'Nation-wide menace' of counterfeiting crippling India

The Indian government is losing around $6bn a year in revenue from the illicit counterfeit market in the country, according to the Indian industry trade body.

The figure (Rs 39,239 crores) comes from a Federation of Indian Chambers of Commerce and Industry (FICCI) report and covers just seven manufacturing sectors in 2014.

The trade body also estimated that seven industry sectors lost $16.4bn as a result of illicit trade, which represents a 44.4 per cent increase between 2011-12 and 2013-14.

FICCI said "the market for contraband and smuggled goods is thriving in India and is today one of the biggest challenges faced by Indian industry," adding that "it is vital to highlight the enormity of the problem and take firm steps to eradicate the nation-wide menace".

According to the report – published by FICCI's dedicated body to addressing the illicit trade the Committee Against Smuggling and Counterfeiting Activities Destroying the Economy (CASCADE) – the maximum revenue loss to the exchequer from counterfeiting was attributed to tobacco products, with an estimated revenue loss of $1.4bn, followed by mobile phones at $1.05bn and alcoholic beverages at $984m.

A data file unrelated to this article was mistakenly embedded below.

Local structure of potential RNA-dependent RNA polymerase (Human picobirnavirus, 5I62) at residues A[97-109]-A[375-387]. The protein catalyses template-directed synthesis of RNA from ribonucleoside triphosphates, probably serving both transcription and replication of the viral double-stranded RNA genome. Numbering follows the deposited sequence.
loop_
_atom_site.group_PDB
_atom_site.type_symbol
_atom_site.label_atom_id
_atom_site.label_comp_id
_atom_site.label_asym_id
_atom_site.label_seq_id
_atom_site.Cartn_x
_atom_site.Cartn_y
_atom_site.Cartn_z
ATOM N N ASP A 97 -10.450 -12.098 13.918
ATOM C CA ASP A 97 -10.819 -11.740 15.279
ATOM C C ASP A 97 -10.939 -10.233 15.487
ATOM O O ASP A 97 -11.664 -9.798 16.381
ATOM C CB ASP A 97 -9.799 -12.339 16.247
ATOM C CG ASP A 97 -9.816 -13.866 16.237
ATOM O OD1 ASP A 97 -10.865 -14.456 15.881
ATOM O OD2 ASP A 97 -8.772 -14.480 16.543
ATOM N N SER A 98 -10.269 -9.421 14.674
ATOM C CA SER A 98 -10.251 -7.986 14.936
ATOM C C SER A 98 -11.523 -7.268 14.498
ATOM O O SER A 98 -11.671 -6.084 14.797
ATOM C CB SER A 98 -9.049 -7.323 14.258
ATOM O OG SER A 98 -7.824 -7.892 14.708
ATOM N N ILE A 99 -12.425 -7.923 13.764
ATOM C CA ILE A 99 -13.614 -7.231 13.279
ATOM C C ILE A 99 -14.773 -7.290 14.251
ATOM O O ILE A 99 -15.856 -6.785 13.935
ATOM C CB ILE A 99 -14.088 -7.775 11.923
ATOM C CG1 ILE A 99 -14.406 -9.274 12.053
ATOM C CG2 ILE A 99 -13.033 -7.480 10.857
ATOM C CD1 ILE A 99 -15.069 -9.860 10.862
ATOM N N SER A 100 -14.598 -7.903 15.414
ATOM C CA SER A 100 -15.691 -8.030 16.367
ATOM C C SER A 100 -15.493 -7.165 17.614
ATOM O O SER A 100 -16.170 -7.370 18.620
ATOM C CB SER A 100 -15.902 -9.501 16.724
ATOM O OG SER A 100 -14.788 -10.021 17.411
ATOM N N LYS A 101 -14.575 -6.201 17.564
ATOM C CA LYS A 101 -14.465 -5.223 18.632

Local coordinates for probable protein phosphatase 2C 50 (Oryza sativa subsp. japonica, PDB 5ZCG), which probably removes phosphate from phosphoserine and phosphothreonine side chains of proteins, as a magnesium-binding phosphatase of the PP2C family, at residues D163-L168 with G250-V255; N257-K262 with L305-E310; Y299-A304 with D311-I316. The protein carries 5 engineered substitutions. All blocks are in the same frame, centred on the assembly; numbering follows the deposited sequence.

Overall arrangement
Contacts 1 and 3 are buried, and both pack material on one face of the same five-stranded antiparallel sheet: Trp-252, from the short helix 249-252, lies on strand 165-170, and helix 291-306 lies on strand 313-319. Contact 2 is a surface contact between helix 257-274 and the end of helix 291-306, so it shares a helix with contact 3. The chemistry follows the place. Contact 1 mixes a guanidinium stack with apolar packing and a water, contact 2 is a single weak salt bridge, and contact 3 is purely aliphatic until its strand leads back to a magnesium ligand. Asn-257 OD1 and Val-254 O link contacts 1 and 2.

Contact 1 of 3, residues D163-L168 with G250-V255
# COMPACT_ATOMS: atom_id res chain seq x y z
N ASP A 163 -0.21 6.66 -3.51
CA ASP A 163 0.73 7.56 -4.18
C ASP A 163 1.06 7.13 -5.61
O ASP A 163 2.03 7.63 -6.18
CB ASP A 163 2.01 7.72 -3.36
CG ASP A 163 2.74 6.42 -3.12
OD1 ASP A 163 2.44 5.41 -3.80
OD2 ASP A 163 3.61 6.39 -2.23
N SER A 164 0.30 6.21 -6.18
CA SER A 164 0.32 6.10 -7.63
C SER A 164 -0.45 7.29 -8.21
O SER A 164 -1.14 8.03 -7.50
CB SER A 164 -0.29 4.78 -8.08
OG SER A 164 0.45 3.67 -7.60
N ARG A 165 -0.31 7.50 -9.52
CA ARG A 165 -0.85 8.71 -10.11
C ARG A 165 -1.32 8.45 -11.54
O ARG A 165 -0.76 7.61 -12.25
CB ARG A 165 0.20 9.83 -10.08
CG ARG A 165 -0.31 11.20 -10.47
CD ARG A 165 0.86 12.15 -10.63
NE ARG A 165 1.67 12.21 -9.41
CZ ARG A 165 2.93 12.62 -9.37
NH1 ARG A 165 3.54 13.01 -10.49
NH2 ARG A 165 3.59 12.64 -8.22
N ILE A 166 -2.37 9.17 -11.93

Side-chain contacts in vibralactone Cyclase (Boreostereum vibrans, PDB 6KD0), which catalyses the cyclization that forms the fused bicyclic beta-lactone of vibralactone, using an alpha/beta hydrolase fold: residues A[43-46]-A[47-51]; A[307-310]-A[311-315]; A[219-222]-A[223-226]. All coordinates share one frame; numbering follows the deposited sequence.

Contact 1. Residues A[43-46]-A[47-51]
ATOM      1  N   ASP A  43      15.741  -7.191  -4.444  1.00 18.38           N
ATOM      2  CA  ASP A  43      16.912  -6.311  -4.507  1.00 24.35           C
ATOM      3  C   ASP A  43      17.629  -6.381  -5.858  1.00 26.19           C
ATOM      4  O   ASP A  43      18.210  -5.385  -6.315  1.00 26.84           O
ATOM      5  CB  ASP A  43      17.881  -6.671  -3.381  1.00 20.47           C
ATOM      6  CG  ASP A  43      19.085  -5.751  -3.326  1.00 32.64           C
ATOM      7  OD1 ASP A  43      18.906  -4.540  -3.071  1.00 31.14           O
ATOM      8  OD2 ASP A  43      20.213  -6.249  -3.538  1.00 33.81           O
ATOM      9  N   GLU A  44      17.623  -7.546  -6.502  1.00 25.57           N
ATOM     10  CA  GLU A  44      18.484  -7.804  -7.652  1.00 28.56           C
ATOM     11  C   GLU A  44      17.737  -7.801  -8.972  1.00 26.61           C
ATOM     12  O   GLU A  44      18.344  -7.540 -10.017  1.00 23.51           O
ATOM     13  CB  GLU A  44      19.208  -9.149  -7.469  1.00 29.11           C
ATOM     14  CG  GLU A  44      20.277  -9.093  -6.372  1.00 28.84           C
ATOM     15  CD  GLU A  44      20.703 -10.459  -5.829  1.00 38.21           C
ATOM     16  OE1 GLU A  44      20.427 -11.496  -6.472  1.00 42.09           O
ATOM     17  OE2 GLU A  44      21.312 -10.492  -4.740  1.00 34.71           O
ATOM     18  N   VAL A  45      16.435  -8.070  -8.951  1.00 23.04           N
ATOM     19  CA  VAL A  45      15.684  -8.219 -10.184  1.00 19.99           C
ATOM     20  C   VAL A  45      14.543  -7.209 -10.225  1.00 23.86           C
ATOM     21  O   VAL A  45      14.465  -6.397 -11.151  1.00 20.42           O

FICCI said there was a noticeable trend that saw conmen shifting to smuggled cigarettes and fabric/silk yarn because they were "low-risk, high-reward goods".

Last year, the seizures of smuggled cigarettes by the Directorate of Revenue Intelligence increased by 78 per cent from $14m in 2014-15 to $25m in 2015-16. Seizures of fabric/silk yarn increased by 73 per cent from $3.7m in 2014-15 to $6.5m in 2015-16. Seizures of gold also increased by 61 per cent from $108m in 2014-15 to $174.6m in 2015-16.

Meanwhile seizures of machinery parts and electronic items have declined.

FICCI said it was "alarmed" by the counterfeit trade's pace of growth. It wanted to draw attention to the "magnitude of the problem" in the country and has urged the Indian Government to take "swift action to clamp down the rising illicit trade".

"India is one of the growth engines of the global economy and as the India economy grows it is faced with the challenges posed by the growth of smuggled and counterfeit goods," FICCI said.

"Smuggling and counterfeiting severely harms the economy of a country in multidimensional ways. It undermines the local industry, suppresses innovation and investment, discourages legal imports, reduces the volume of revenues collected from duties and levies by the government, fuels transnational crimes and hampers the health of citizens. The ill effects are felt widely across industries."

The trade body believes much of the increase is a result of high taxes and a demand for cheaper products. "High tariffs and taxes create opportunities for those involved in illicit markets to step in and supply 'reduced' versions of the original product at lower prices. A perspective of having the right balance between tax revenue targets and consumer interests is therefore imperative," FICCI said.

FICCI also called for strengthening domestic manufacturing to reduce the gap in supply and demand, as well as introducing stronger punishments and improved surveillance.

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